Accordingly, it is another object of the present invention to provide fertilizer particles formed by creating porus wicks which expand during water absorption, then contract upon drying leaving holes to be subsequently filled by soil and/or plant nutrients which nutrients permeate the entire particle rather than simply coating the particle surface. When applied and exposed to water, such particles re-absorb the water and fracture at the wick seams rather than forming a soft mass.

In general, a fertilizer which contains plant nutrients, biological inoculum, and nutrients providing a biological food source is formed as uniformly sized granules having at least one hydrophilic component which functions as a repository for the spores of the inoculum. The spores remain dormant housed and protected within the hydrophilic component until the fertilizer is dispensed and exposed to adequate heat and moisture to facilitate their growth.

Also in general, and in one form of the invention, a process and apparatus for producing fertilizer particles containing a biologically active component, plant food nutrients, a hydrophilic material which expands upon absorbing water, and at least one biological food source material begins with measuring and mixing selected materials. Moisture is then introduced into the hydrophilic material. That moisture is subsequently removed and replaced with a liquid inoculum containing bacterial spores. Moisture removal is by an oven which heats and pasteurizes the mixed materials to destroy undesired bacteria while removing the moisture. Prior to removing the introduced moisture, the materials are formed into pellets of a selected size by an extruder which also functions to gelatinize the pellets fixing their size and increasing their density. After heating, the pellets are broken up into granules of a preferred size and granules outside a predetermined size range are rejected and recycled. The biological inoculum is introduced into the hydrophilic material in a misting chamber through which non-rejected granules fall, and into which atomized liquid containing beneficial microbial spores at an elevated pressure is introduced.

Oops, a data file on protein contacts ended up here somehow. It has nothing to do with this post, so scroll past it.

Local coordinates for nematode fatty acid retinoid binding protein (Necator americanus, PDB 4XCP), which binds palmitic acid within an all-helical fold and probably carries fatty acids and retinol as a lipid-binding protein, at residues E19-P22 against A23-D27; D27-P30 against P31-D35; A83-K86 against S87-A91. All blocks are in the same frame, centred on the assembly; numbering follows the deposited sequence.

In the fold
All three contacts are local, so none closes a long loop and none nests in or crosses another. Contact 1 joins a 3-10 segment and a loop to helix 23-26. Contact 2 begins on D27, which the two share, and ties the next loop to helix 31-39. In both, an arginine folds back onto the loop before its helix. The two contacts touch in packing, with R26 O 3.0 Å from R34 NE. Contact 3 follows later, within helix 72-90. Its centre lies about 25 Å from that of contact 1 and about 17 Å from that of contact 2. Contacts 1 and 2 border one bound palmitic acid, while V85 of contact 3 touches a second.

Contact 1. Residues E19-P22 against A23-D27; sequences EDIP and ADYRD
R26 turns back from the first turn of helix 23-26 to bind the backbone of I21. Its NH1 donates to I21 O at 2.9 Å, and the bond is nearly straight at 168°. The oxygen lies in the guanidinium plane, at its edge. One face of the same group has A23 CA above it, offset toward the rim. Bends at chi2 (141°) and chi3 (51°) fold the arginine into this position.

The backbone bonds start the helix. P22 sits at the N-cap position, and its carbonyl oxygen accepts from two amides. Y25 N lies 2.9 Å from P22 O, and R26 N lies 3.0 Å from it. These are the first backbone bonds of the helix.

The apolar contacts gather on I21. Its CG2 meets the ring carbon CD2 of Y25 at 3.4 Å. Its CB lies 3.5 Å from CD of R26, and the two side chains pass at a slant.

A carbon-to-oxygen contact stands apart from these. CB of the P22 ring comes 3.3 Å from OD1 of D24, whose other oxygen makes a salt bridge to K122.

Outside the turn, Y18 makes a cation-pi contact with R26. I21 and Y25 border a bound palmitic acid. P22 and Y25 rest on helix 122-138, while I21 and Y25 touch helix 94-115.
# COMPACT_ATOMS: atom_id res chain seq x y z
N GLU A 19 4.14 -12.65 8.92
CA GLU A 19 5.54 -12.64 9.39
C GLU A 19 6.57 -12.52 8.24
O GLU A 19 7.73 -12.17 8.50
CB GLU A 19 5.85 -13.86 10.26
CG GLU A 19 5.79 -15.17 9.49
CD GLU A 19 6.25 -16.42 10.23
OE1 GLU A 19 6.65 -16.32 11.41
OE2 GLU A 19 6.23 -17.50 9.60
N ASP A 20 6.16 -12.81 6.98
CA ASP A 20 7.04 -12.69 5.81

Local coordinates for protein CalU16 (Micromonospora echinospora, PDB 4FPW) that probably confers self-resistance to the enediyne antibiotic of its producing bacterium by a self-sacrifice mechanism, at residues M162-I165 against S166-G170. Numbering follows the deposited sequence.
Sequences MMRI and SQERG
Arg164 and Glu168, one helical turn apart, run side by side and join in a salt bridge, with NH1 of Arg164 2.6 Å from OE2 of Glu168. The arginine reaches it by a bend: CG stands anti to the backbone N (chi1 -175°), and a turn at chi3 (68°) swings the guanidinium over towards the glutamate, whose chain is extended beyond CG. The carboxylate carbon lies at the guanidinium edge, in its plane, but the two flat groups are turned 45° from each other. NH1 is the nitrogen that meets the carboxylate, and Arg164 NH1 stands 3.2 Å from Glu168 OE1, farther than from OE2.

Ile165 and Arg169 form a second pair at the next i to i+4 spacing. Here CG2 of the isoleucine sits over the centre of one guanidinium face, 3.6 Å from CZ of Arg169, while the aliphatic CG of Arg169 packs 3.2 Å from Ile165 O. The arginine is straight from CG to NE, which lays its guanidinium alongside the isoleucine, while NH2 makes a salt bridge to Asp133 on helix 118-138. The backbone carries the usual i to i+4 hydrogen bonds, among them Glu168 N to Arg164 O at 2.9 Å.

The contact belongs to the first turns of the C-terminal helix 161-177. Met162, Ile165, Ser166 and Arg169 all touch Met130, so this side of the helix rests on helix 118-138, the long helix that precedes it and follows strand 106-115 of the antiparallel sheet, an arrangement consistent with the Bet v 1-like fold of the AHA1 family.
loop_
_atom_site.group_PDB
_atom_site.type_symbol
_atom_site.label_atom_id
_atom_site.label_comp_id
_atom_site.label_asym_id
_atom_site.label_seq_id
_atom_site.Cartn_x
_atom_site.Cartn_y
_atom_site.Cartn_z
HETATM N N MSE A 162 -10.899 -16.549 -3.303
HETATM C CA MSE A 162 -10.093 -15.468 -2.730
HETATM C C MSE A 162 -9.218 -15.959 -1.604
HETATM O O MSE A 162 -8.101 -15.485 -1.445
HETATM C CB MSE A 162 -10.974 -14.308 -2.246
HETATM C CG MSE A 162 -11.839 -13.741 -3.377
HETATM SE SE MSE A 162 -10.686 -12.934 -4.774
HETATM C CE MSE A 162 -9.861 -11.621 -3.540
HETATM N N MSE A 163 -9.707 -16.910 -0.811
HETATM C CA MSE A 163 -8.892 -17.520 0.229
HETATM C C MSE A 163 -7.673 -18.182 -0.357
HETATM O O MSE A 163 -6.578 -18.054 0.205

FIG. 1 is a schematic diagram of one process for producing fertilizing material according to the present invention.

Corresponding reference characters indicate corresponding parts throughout the several views of the drawing. The exemplifications set out herein illustrate a preferred embodiment of the invention in one form thereof and such exemplifications are not to be construed as limiting the scope of the disclosure or the scope of the invention in any manner.